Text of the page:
It’s that time of year again! It kind of snuck up on me. No, not Halloween, but the week before Halloween — which brings us COFFIN HOP, the annual online event for indie horror and genre authors and artists to reach out to their fans and readers. Authors hold contests, gave away e-books, paperbacks, prize packages, autographed copies, toys, personalized writings, videos, themed jewellery, movie posters, and more. Visit www.coffinhop.com and follow the member links there to see what everyone has for all you trick-or-treaters this year.
This year, they’re doing something special — the COFFIN HOP team has released a collection of some of the best stories from their members. COFFIN HOP: DEATH BY DRIVE-IN includes twenty-one B-movie inspired stories about ”Brains from Space! Robot Squids Gone Wild! Radioactive Microwave Men! Monster Mash Massacres! Crotch Tentacles! Pinterest-loving Werewolves! Cannibal Bikers! Vampire Seduction! A man-eating Toilet! Robot Lincoln & Zombie Jackson!”
All profits from the anthology will be donated to LitWorld.org, a 501(c)3 non-profit organization supporting child literacy and social improvement the world over. The book is available here: KINDLE | SMASHWORDS | PAPERBACK
You can also win a copy right here! Just leave a comment on this post, and you’ll be entered in a drawing for a free e-book of COFFIN HOP: DEATH BY DRIVE-IN, and a free e-book of my new novel, STILL LIFE! Good luck!
Actually, I tell a lie; I already had a couple of Tumblr accounts, one of which I pretty much ignore and the other I use primarily to geek out about Doctor Who.
But I’ve noticed lately that more authors I’m interested in seem to be discovering Tumblr (like Joe Hill and Chuck Wendig, among others), and I’m thinking that this is gonna be the next big “oh my God you have to be on it” social-media platform-building thingy for writers. The last one of those was Pinterest, which I tried to fall in love with, I really did. But hey, this is one I already like, so, bonus!
So anyway, yeah, here’s my new Official Tumblr Presence, which is ostensibly at least somewhat for self-promotion and fan outreach, but which is really turning out to be an excuse to reblog anything creepy and scary and weird and cool. So if you like that sort of thing – and I assume you do, since you’re here – you should probably follow it. Let me know – who else should I be following? Is it you?
O Canada! Happy birthday, neighbors to the north! I didn’t want to forget your day, because quite frankly, I’m a little afraid of you. Oh, sure, you’ve got most people fooled with your quiet politeness, but not me. Not with the way you like watching men strap on skates and beat each other bloody out on the ice. And certainly not after seeing a few of these movies you’ve made.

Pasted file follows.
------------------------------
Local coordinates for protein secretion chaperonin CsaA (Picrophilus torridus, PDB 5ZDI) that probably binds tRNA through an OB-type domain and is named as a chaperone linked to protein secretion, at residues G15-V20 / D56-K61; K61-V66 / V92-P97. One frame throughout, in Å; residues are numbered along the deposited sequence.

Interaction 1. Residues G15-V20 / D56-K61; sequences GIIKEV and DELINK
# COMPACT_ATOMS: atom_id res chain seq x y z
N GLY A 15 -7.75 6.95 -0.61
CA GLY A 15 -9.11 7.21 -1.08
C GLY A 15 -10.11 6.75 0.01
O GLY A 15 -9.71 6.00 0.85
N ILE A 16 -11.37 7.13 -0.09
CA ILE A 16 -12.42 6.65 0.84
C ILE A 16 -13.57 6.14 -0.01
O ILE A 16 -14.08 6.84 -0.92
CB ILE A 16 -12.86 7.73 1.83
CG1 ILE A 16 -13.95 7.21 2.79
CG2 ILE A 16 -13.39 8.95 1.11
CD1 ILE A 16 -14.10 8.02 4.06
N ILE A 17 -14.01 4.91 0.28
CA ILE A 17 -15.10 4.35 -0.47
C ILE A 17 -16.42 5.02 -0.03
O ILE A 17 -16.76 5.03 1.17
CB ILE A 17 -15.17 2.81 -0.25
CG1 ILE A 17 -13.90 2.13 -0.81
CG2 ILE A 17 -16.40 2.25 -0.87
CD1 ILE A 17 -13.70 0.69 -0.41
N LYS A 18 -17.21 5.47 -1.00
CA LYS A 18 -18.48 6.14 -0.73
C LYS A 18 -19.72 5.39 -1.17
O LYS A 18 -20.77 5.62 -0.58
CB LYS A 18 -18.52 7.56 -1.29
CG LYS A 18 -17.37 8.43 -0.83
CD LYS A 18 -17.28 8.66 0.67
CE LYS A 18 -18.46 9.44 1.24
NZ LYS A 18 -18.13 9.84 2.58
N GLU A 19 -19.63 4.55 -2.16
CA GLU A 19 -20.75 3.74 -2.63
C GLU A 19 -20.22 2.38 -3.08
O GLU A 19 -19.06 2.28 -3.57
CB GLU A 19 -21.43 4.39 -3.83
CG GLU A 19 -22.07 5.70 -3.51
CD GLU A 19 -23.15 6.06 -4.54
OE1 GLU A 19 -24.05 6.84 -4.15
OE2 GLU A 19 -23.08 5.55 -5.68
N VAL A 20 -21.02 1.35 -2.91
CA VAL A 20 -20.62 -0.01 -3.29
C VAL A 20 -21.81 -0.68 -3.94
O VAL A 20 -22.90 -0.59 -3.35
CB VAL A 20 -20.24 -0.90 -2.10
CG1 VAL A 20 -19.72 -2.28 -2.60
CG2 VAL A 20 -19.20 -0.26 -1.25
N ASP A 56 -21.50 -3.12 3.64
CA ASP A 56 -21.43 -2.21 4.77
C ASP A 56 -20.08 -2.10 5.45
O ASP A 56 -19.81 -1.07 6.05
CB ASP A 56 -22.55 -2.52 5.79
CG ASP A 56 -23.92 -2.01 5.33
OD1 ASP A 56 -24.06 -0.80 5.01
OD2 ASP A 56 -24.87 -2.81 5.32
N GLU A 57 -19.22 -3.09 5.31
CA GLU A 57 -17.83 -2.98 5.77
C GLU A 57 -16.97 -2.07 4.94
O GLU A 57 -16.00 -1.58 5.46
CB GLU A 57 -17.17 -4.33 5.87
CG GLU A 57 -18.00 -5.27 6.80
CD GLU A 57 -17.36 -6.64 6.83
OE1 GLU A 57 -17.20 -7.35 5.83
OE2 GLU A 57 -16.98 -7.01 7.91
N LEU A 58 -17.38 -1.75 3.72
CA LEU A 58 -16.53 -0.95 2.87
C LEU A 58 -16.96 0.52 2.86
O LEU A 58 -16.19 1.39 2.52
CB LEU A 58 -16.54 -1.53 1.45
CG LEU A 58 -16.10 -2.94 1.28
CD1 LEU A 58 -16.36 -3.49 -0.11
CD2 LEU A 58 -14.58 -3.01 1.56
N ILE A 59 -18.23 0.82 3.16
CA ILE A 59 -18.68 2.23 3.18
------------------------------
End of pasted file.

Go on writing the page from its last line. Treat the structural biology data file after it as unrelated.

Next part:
If you’re in a celebrating mood, why not run out to your local video store (or torrent site, as the case may be) and watch one of these fine films over a plate of poutine?
Black Christmas (1974)
I swear to God the director of this movie must have been a time traveler, because he managed to make a straight-up slasher movie, complete with all the trappings of the genre — an unknown killer, teen-age girl protagonists, point-of-view camera shots, an ambiguous ending — four years before Halloween, the film that’s usually given credit for starting the genre. Crazy.
Shivers (1975), The Brood (1979), Scanners (1981), The Dead Zone (1983), Videodrome (1983), and The Fly (1986)
Ahhh, the early films of David Cronenberg, my favorite horror director. I saw The Fly when I was still young and impressionable and I loved it, and was blown away years later to find out that his earlier work delved even deeper into weird, nightmarish body horror. Good stuff. Weird, weird stuff. What the hell do you guys have in the water up there?
The Gate (1987)
I don’t honestly remember a whole lot about this movie, except that I enjoyed it. The protagonists are kids, so it’s closer to Goosebumps than it is to, say, Saw, but it’s fun and kinda charming.
Love, love, love this movie. Really shows how a creative script can make up for a limited budget. Claustrophobic, paranoid, inexplicable.
Ginger Snaps (2000)
A vibrant, clever, entertaining take on werewolves, with interesting and relatable teen-age girl lead characters. Watching their relationship fall apart is almost as upsetting as any of the horror elements, and the ending is pretty heartbreaking.
This was a great little surprise. It’s basically a zombie movie, and that’s all I’m going to tell you — and I’d urge you to find out as little as you can before you watch it. I highly recommend it. (And I highly recommend you ignore the weird, pointless, kinda artsy post-credits scene. Not sure what they were trying to do there.)
This is, sadly, the first of these films I actually got to see in the theater when it came out. I’m glad I did. Made by the same people who made Cube, this is very creepy, very disturbing, and deals with some ethical questions we may need to face in the not-too-distant future. I know some people felt this film goes off the rails in the last act, but I thought the ending was pretty great.
FILMS I HAVEN’T SEEN YET
Haven’t had a chance to see any of the films below yet, but they have strong enough reputations that I wanted to include them anyway. (Besides, maybe this post will remind me to watch them.)
That’s right — there’s still one last early David Cronenberg film I haven’t seen. At this point, I’m kind of saving it for a special occasion. It looks like a different take on vampires, and those are always interesting to me. (Which is why I wrote one — “Still Life,” available on Amazon on July 19th! Ahem.)
Prom Night (1980)
I know, right? I can’t believe I haven’t seen this yet, either, especially since it helped cement the role of Jamie Lee Curtis in our hearts and minds as everyone’s beloved Scream Queen.
The Changeling (1980)
I do love a good haunted house movie, and from everything I hear, this is one of the best. And it stars George C. Scott, who is awesome.
My Bloody Valentine (1981)
I did see the 3D remake . . . sequel? Reboot? I’m not sure. Anyway, it was terrible. But a friend whose opinion I trust says I really should watch the original, so I’m sure I will.
This looks . . . cute? Is that the right word for a zombie movie? Well, it does. Zombie fans speak of it pretty highly.